May 5, 1971|
|Disappeared||June 1, 1983 (aged 12)
Louisville, Kentucky, United States
|Status||Missing for 32 years and 2 months|
|Known for||Missing person|
|Height||5 ft 1 in (1.55 m) (at age 12)|
|Weight||85 lb (39 kg) (at age 12)|
|Parent(s)||Anatoly and Lyudmila Gotlib|
Ann Gotlib (born May 5, 1971) was a Russian immigrant who disappeared at the age of 12 from the premises of a Louisville, Kentucky mall on June 1, 1983. The case to find her abductor and killer was covered heavily by the Louisville news media and stretched for the next twenty-five years until the suspect, deceased, was finally identified.
Gotlib, a Russian Jewish immigrant, came to the United States in 1980 and was fluent in English and Russian.
Ann was last seen on June 1, 1983 between 5:30 and 6:00 PM. She was visiting Bashford Manor Mall, across the street from the apartment complex where she lived with her family. Her bike was later found outside the Bacon's Department Store at the mall.
Gotlib vanished without any trace ever being found. The FBI headed the investigation. Police investigated thousands of leads and between thirty and forty suspects over the years. Three days after her disappearance, a police dog traced a scent to the apartment of Ester Okmyansky, the grandmother of the last person to see Gotlib alive. Okmyansky said Gotlib had never visited the apartment, and after a thorough investigation of her family, police concluded the dog had been in error.
Others investigated included a sex offender who had been at the mall within an hour of Gotlib's disappearance and a serial sex offender who had an alibi.
An often repeated conspiracy theory held that Gotlib had been abducted by the Russian government to force her parents to return to their country of origin. Both FBI and the Gotlib family had dismissed this theory. Another theory was that she had left voluntarily after having trouble adapting to life in the United States. Investigators and her family dismissed this as well, saying she gave no indications of anxiety prior to the disappearance, and if she had run away voluntarily she likely would have taken some money or possessions, and made contact eventually.
In 1990, Texas Death Row inmate Michael Lee Lockhart claimed to have killed Gotlib and buried her body at Fort Knox and eventually provided a map of the burial site, but after a thorough investigation police found no physical evidence to verify the claim.
Up through 2008 the Louisville Metro Police Department still listed the disappearance as an open case. Nevertheless, it was considered a cold case due to the amount of time that had passed. The investigation documents fill four filing cabinets.
On December 4, 2008 Louisville Metro Police announced a major break in the disappearance case of Ann Gotlib. A spokesperson for the LMPD, commenting on new developments in the case, suggested that it was the police's belief that convicted felon and former veterinarian Gregory Oakley Jr. — who had been a suspect since the initial disappearance in 1983 — had possibly been responsible for the young girl's disappearance. Oakley died in Alabama in 2002 after being released from the Kentucky State Reformatory in La Grange on a medical pardon, where he was serving time for burglary and rape. That case was similar to the Gotlib case by the fact the victim was a 13-year-old girl having red hair. Police believe that Oakley followed Gotlib to the Bashford Manor Mall parking lot, where he abducted her leaving nothing but her bike.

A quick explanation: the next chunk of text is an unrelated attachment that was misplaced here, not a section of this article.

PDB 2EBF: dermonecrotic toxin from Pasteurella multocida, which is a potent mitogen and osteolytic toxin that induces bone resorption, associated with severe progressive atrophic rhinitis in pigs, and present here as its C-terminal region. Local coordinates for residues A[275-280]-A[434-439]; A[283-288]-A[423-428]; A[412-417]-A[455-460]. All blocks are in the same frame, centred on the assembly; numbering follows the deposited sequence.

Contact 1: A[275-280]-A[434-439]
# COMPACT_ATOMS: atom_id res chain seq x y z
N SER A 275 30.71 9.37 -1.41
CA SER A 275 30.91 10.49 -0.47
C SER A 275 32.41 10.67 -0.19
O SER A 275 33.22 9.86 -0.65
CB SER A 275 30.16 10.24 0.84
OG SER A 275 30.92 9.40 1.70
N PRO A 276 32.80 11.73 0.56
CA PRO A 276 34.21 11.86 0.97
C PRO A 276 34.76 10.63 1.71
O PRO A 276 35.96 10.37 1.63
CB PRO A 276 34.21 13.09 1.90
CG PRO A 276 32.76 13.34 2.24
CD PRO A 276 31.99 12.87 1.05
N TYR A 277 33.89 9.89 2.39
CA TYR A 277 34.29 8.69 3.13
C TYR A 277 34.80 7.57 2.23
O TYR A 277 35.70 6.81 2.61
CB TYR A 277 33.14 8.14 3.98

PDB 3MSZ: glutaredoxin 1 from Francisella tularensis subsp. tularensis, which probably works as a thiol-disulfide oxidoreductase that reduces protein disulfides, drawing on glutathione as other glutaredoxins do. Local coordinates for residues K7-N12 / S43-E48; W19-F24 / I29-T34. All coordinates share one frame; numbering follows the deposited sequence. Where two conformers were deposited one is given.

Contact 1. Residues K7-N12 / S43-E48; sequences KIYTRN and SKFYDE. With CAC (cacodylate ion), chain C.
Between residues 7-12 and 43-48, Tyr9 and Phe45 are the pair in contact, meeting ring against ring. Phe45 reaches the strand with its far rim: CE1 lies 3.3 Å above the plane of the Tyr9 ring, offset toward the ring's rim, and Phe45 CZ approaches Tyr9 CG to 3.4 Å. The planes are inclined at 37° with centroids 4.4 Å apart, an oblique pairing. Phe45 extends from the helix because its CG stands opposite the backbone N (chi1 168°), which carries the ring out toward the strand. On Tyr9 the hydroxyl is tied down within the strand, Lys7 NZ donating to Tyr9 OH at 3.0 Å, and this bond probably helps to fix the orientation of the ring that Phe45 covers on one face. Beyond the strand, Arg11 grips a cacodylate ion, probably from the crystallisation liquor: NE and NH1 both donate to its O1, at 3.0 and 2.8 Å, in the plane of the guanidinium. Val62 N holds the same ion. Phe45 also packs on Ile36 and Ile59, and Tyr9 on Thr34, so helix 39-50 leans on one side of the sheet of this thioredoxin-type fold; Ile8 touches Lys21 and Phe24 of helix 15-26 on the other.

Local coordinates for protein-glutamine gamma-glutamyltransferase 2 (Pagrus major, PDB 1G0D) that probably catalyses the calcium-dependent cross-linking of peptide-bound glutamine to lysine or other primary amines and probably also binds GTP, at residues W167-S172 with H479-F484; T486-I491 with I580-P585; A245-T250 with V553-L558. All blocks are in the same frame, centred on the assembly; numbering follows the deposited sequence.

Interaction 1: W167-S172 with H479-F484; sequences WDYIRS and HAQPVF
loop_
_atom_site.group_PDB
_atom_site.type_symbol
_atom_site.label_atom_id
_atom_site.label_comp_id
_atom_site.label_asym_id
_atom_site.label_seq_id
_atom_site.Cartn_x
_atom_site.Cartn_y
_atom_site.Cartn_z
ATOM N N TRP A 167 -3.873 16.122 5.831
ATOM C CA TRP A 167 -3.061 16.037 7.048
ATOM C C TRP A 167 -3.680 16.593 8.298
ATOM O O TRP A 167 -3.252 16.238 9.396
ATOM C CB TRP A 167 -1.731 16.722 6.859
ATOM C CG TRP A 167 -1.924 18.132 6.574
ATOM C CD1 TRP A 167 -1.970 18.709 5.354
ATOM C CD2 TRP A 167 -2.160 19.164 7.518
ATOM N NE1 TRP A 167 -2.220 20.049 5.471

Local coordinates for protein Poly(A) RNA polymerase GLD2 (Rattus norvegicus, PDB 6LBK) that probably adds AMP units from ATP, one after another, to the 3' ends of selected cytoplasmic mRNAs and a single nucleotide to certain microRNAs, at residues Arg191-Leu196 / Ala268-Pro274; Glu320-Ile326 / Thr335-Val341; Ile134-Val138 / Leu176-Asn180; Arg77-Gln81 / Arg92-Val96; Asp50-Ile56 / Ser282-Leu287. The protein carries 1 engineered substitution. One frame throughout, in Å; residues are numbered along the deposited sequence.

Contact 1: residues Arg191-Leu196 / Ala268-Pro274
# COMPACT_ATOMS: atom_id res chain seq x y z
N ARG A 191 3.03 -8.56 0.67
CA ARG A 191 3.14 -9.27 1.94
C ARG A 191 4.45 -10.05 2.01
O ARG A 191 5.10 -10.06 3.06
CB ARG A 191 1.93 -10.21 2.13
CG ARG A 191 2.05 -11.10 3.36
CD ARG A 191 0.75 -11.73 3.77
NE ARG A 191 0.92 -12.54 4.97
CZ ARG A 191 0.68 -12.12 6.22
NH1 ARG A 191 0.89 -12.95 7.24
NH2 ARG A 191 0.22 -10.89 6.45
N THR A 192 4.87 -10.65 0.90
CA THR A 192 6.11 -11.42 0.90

According to a man who had once served time in a Kentucky prison in the late 1980s and early 1990s with Oakley, Oakley confessed to abducting Gotlib and killing her with an overdose of Talwin, a pain killer. Police had considered Oakley a suspect in the Gotlib case since January 1984, when Oakley was arrested and eventually convicted of raping a 13-year-old Louisville girl. Oakley failed a polygraph test concerning Gotlib, but police never had enough evidence to tie him to her disappearance.
Due to the startling way Gotlib vanished in broad daylight without any trace, it was a key case that lead the United States Congress to create the National Center for Missing and Exploited Children in 1984 to coordinate departments involved in missing persons cases. The center credits the Gotlib case with increasing national awareness of missing and abducted children and revolutionizing how missing-child cases are handled. One new technique that came out of the investigation was the use of billboards and other tactics to generate widespread awareness of a missing person, which was considered foolish by conventional wisdom at the time.
- "Ann Gotlib Information Page". The Charley Project. Retrieved 2008-08-11.
- Edelin, Sharon (2003-06-02). "Gotlib case - 20 years later". The Courier-Journal. pp. 1A.
- Cunningham, Sarah (2008-05-31). "Ann Gotlib's fate remains mystery". The Courier-Journal. pp. 1B.
- Heron, Mat (2008-06-01). "25 years on, we still haven't found Ann Gotlib". Louisville Eccentric Observer.
- http://bulk.resource.org/courts.gov/c/F2/922/922.F2d.841.89-6473.html United States Court of Appeals, Sixth Circuit
- "Police believe convicted felon responsible for disappearance of Ann Gotlib". WHAS-TV. 2008-12-04.
- Halladay, Jessie (2008-12-04). "Police have prime suspect in Ann Gotlib case". The Courier-Journal.